Seven steps for maximum yield for your effort


Share on LinkedIn

If you’ve ever talked to entrepreneurs passionate about their business, you know that they have more knowledge about one product (crop) than the average produce consumer would even want to know. The article, “Core Principles for Life, Farming, and Business Success” lays the foundation principles for this success mindset and it provides a perspective for continued success in what matters most to you and your business.

A farmer cares for their crop like children. She knows everything about the crop and follows an annual schedule to ensure the proper care and attention to her babies. Every year she takes seven basic steps to make certain she gets the maximum yield for her effort.

  1. Prepare. She knows the exact ph balance of the soil and adds to the mixture as needed. She tills the soil in the best direction to avoid erosion.
  2. Plant. She knows what time of year is the best to plant and adjusts accordingly to the weather.
  3. Weed. She knows the difference between new growth in her crops and invasive weeds, and removes the weeds immediately.
  4. Protect. She treats the crops for pests, and stays aware of new threats that may be in the area that year.
  5. Fertilize. She fertilizes the soil to provide proper nutrition to her plants and encourage maximum potential.
  6. Harvest. At just the right time, when her crop is at its peak, she gathers her team and brings in the harvest.
  7. Rebuild. She leaves crop residue in the field to enrich the soil for the next year. Organic material turns into nutrients for future growth.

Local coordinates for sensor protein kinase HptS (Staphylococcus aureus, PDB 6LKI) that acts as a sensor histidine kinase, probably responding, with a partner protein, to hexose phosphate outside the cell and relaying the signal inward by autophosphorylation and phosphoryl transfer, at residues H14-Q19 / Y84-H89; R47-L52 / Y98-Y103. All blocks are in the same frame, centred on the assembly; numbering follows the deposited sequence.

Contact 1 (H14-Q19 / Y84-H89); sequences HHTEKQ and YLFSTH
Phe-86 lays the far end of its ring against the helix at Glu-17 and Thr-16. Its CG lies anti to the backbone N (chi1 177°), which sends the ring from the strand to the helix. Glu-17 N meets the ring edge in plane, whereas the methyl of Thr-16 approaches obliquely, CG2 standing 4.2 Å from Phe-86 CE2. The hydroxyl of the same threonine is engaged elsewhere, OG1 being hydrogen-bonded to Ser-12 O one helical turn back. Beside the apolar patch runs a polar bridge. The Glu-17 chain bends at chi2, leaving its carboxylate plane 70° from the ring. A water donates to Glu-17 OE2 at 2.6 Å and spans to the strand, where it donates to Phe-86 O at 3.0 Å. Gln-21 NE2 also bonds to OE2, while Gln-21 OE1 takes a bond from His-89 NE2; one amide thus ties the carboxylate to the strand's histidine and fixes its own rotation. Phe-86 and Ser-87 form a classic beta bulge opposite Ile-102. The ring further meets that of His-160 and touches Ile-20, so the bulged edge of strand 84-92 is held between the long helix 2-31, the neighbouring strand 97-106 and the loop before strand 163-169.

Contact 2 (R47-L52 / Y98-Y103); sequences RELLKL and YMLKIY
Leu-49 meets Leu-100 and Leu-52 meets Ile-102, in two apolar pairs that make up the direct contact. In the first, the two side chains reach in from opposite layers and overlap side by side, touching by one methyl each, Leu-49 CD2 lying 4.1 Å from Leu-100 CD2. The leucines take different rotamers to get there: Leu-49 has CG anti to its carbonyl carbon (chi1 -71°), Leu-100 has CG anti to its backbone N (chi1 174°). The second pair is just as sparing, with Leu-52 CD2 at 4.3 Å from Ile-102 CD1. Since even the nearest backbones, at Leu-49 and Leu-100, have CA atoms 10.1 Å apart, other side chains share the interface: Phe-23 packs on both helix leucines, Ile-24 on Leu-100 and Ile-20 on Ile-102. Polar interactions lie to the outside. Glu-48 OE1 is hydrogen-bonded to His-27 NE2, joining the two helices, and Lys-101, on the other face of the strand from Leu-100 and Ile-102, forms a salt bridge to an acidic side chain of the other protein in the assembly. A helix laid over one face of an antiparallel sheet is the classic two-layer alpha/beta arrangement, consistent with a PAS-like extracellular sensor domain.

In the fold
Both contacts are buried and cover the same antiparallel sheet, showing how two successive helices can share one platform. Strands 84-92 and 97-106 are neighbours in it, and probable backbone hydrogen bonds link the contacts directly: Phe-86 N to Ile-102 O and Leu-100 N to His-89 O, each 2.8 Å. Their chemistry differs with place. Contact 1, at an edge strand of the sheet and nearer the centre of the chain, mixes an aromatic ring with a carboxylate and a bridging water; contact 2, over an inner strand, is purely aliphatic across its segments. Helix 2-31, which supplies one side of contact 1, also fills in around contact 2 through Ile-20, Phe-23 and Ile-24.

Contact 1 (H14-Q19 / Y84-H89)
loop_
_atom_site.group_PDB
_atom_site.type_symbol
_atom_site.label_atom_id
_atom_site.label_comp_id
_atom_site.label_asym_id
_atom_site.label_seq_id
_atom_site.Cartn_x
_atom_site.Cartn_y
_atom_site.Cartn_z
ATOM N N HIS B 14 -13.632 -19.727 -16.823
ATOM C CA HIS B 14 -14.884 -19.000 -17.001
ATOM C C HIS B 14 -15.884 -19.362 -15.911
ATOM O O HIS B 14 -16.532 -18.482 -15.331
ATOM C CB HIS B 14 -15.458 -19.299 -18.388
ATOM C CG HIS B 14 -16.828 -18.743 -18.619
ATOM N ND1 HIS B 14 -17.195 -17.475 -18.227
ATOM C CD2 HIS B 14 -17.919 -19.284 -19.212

Your business needs the same focused knowledge of your product, your business, and your market.

  1. Prepare. What are the inherit strengths of your staff? Have you studied your market? Do you know the best direction to proceed? Do you have a business plan?
  2. Plant. Are you located in the best area to attract and meet with customers and clients? Does your business calendar jive with the ebb and flow of your business?
  3. Weed. Is your product or service the best possible quality? What issues and challenges can be more proactively resolved? What can you remove from your business to make it more efficient?
  4. Protect. Do you know your competition? What makes your business unique? How can you make your business top of mind?
  5. Fertilize. What can you add to feed and grow your business? What do your client surveys indicate that would improve the value of your offerings? What training or education would yield the best results?
  6. Harvest. Do you have a good sense of timing? Do you know when to ask for the sale? Have your helped to facilitate the buying process? Do you know how to keep your clients returning and referring you to others?
  7. Rebuild. How can you evaluate your business each year? Are your systems like CRM providing knowledge that leads to results for business improvement? Are your systems building real worth in the business? What do you need to do to be ready for the next season?

Good farmers know their crop and know what it takes to get the maximum results. Then, they put in the hard work to make it happen.

For a valuable conversation and optional business assessment click here or select one of the original post.

Dick Wooden
CRM specialist to help you get the answers you need with sales, service, and marketing CRM software. I help mid-sized businesses select, implement and optimize CRM so that it works the way their business needs to work. My firm is focused on client success with remarkable customer experience, effective marketing and profitable sales using CRM strategy and tools.


Please use comments to add value to the discussion. Maximum one link to an educational blog post or article. We will NOT PUBLISH brief comments like "good post," comments that mainly promote links, or comments with links to companies, products, or services.

Please enter your comment!
Please enter your name here